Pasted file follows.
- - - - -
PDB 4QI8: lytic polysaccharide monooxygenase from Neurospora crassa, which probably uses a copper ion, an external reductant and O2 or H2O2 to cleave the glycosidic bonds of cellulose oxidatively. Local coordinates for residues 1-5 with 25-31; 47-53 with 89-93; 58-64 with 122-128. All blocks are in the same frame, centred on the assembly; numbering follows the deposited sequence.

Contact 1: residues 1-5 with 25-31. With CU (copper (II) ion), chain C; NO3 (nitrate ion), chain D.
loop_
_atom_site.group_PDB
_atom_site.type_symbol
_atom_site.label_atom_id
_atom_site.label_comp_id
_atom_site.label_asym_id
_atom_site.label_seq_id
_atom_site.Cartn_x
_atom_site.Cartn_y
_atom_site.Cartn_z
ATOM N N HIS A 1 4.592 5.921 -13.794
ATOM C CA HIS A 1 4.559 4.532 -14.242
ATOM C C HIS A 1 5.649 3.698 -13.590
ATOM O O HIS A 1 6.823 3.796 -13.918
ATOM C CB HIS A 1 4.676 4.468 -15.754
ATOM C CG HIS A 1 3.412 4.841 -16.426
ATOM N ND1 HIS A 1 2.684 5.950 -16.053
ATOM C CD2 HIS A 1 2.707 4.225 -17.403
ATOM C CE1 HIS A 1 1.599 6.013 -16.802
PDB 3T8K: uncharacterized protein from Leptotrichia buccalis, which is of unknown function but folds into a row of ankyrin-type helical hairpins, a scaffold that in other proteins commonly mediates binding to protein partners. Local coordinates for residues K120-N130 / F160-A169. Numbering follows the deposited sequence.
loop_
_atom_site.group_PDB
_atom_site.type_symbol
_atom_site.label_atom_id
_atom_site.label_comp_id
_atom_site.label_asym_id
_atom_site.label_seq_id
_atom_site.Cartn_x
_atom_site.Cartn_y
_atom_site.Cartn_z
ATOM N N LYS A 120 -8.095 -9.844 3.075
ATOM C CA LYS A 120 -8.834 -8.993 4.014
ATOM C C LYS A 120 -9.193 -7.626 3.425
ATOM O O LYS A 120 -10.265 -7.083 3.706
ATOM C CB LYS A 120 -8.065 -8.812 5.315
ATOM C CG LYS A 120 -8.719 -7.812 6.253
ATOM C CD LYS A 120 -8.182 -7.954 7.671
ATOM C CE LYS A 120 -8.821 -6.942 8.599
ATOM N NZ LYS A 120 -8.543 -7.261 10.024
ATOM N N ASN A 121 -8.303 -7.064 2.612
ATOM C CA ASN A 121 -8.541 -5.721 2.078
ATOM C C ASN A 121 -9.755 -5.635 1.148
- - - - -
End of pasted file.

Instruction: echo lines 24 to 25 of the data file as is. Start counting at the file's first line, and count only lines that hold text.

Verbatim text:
_atom_site.group_PDB
_atom_site.type_symbol